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Check out my review of Resident Evil Revelations for Xbox 360

Let me first start this review by saying that Resident Evil is one of my favorite game series of all time. I have very fond memories of the very first Resident Evil game I played which was Resident Evil: Directors Cut. I clearly recall being a naive teenager in my local EB Games, picking up the case for this game, which according to the jewel case, promised to be a non-stop thrill ride, and was it ever. After that I purchased Almost every single iteration from Resident Evil 2 all the way up to the most recent 6th numbered entry (yes, even the Gameboy Color one). The only exception to this being Resident Evil: Mercenaries 3D. That would have been because I had sold my 3DS before it was released and therefore could not actually play it. In doing so I missed out on the Demo for Resident Evil Revelations 3D and also the retail release of Revelations itself. Fortunately thanks to the great people at Zone X Productions I now have the opportunity to play Revelations from the comfort of my living room on my giant-ass TV.

I know for fact that if you’re reading this that you probably don’t want to hear about my life story and how many Resident Evil games I’ve played. That being said, lets move straight into the reason your reading this blog.

Resident Evil Revelations was originally released on the Nintendo 3DS on February 7, 2012. One year later, it’s gotten a new lease on life on the PlayStation 3, WiiU and Xbox 360 as well as Microsoft Windows. For the sake of information, I shall tell you that I’ll be playing the 360 version as I do with everything else. Resident Evil Revelations does the world of favor and return to the survival horror game play that we all know and love from the original installments including such elements as limited supplies ammunition (which is so friggin’ annoying) and a lot more RER2puzzles to solve than its numbered counterparts.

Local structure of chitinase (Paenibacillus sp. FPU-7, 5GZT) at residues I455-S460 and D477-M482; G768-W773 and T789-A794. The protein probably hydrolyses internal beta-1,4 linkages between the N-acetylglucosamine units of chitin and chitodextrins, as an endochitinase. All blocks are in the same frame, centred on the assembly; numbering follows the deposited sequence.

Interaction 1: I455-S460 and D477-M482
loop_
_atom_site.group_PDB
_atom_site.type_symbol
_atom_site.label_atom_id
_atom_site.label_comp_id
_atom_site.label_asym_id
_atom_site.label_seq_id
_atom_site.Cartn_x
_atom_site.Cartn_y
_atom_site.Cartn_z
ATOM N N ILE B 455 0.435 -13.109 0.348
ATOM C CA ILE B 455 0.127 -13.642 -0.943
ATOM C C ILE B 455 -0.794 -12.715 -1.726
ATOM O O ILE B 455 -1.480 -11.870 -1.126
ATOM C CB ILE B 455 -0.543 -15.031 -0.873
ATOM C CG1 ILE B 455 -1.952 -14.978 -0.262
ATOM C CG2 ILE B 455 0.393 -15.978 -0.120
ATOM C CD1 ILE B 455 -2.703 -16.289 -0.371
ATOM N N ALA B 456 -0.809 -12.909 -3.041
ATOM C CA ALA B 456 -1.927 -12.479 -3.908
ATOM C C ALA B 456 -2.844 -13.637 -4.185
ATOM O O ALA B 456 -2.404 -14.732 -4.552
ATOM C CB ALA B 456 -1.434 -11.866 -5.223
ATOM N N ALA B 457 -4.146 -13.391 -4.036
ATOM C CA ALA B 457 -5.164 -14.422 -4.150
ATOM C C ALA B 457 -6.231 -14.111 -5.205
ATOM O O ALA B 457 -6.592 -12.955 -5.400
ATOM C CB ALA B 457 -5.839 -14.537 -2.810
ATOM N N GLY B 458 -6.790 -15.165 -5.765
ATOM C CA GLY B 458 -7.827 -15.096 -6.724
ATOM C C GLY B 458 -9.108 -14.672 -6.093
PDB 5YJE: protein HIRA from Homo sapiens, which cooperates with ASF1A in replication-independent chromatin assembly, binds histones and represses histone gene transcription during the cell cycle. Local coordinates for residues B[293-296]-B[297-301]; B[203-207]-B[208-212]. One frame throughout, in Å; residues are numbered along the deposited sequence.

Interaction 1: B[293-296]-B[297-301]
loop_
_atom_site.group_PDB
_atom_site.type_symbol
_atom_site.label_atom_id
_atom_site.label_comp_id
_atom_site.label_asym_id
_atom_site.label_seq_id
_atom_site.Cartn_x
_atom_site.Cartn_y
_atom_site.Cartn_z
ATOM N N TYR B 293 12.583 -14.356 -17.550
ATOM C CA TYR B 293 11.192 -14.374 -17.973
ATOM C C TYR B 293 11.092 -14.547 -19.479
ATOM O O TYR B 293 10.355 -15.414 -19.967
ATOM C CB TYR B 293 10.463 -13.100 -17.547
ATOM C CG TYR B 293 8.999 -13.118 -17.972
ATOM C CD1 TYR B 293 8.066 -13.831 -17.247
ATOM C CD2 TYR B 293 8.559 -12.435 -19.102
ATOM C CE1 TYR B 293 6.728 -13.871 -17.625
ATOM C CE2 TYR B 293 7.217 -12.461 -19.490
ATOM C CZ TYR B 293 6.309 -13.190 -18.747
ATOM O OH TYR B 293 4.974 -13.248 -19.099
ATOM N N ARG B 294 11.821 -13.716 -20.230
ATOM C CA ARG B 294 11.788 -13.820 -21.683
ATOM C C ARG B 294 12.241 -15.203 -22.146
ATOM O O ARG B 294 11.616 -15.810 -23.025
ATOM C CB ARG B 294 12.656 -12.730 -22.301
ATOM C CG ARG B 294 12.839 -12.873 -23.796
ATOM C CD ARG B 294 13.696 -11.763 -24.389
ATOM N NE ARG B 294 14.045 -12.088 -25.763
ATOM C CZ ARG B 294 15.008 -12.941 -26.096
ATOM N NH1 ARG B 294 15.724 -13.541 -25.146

Set between the fourth and fifth games in the series, Resident Evil Revelations will take Jill Valentine for a ride that she so sorely needs (that sounded so very wrong). In this between-2-game timespan, we have learned that the BSAA had been established, which is by the way is the Bio-terrorism Security Assessment Alliance, for those of you don’t know what I’m talking about. If by some chance you don’t, then what the hell you doing here? Play the damn other games! Go on, I’ll wait here for you. You done? Good. Lets move on.

This iteration of the series takes place (mostly) on a cruise ship on the Mediterranian, the SS Queen Zenobia. The atmosphere in the ship is very very dark and very claustrophobic and oftentimes quite freaky. Now I’m not somebody who scares easily, or at all, but the very first monster encounter kind a gave me a bit of a chill just because of how he (it?) moved as it sauntered towards me. It kind of reminded me of Voldo from Soul Calibur, with his creepy fluid arm swaying. That’s the kind of stuff that gives me nightmares.